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In order to do this, the best method that occurred to me, was to follow the migrations of Noah's issue respectively to every place they occupied, when the increase of their numbers forced their departure from Armenia-, and this according to their gradual progress, in succession to each other, to very modern times; by which I was able to trace their language, which, we must allow, they carried with them every where: and also the several deviations and changes it underwent in their divisions, subdivisions and postumous mixtures with each other, in after-ages; and this method appeared,, all along, to be the most likely to arrive at the wifhed-for haven, in this research into very high antiquity, as well as less perplexed, and consequently .more easily understood, than any other whatsoever.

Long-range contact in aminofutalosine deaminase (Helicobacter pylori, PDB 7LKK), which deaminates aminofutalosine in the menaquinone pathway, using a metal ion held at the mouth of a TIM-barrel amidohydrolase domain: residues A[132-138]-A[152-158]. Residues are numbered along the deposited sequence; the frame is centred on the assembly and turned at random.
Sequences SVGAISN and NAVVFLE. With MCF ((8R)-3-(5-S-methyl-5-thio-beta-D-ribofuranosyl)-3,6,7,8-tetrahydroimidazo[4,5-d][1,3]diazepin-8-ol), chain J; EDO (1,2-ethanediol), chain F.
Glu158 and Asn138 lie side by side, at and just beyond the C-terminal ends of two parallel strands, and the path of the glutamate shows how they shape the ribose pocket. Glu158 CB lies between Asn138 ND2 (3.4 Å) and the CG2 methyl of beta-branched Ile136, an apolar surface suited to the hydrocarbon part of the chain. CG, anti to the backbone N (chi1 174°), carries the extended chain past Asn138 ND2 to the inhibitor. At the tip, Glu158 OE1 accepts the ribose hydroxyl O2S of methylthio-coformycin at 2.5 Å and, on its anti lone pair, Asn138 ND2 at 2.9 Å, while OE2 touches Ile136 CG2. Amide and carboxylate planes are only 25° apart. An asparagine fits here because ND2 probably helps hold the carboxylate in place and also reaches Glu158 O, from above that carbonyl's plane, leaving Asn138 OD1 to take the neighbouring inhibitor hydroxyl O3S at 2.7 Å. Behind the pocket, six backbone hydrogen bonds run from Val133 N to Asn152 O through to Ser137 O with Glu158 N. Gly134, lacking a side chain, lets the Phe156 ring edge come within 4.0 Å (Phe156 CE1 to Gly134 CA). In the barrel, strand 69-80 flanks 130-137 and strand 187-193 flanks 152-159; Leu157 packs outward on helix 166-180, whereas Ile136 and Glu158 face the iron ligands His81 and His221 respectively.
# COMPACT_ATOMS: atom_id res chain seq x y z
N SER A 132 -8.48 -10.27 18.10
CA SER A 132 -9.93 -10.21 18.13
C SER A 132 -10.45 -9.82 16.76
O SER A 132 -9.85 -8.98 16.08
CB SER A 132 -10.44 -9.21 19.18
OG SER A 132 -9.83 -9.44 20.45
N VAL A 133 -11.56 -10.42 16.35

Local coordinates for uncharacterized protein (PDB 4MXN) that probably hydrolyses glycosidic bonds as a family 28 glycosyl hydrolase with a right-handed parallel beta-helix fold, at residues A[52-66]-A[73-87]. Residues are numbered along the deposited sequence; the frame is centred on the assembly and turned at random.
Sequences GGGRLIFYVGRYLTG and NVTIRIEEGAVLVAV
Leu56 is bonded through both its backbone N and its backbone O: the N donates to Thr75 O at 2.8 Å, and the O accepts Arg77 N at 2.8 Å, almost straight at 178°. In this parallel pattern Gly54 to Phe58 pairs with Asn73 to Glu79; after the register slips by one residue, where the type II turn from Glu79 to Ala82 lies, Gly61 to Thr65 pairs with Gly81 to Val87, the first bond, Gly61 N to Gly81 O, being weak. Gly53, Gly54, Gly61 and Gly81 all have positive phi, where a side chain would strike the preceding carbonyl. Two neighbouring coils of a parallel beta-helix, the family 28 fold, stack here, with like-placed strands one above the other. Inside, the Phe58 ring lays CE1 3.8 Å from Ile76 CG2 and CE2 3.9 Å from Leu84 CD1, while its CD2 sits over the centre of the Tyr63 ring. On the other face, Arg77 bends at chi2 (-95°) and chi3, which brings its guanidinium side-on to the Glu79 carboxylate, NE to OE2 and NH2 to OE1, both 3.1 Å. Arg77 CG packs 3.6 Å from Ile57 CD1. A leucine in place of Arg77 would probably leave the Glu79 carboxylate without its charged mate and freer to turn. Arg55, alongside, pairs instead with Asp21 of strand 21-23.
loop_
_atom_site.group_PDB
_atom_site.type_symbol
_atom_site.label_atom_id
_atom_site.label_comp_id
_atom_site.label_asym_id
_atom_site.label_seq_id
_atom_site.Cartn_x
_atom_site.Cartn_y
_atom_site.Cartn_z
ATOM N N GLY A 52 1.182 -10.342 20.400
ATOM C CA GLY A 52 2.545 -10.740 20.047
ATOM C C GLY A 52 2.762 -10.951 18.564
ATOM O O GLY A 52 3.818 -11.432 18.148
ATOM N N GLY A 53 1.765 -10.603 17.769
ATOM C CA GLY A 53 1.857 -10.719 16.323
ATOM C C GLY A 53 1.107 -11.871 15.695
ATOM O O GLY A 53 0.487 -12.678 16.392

As the most ancient parts of the Irish records were delivered in poetry, their facts are, in many places, blended with fable; which, in some measure, may have lessened .the confidence they very justly claim from impartial readers.; but nothing is more easy than to distinguish the historical facts from the ornaments they are dressed with. It was the noble manner of the ancient Gomerian and Scythian poets, before Homer was born, or the language, he is supposed to have wrote in, was formed; and, indeed, there is great reason, in the sequel, to believe he was no stranger, ?either to their language, or poetry; for his manner of writing carries with it the strongest resemblance of theirs: and it is as certain, the Trojans were of the Scythian race; and the auxiliaries of Troy, con6 fessedly sessedly Scythian princes, several of whom Homer enumerates.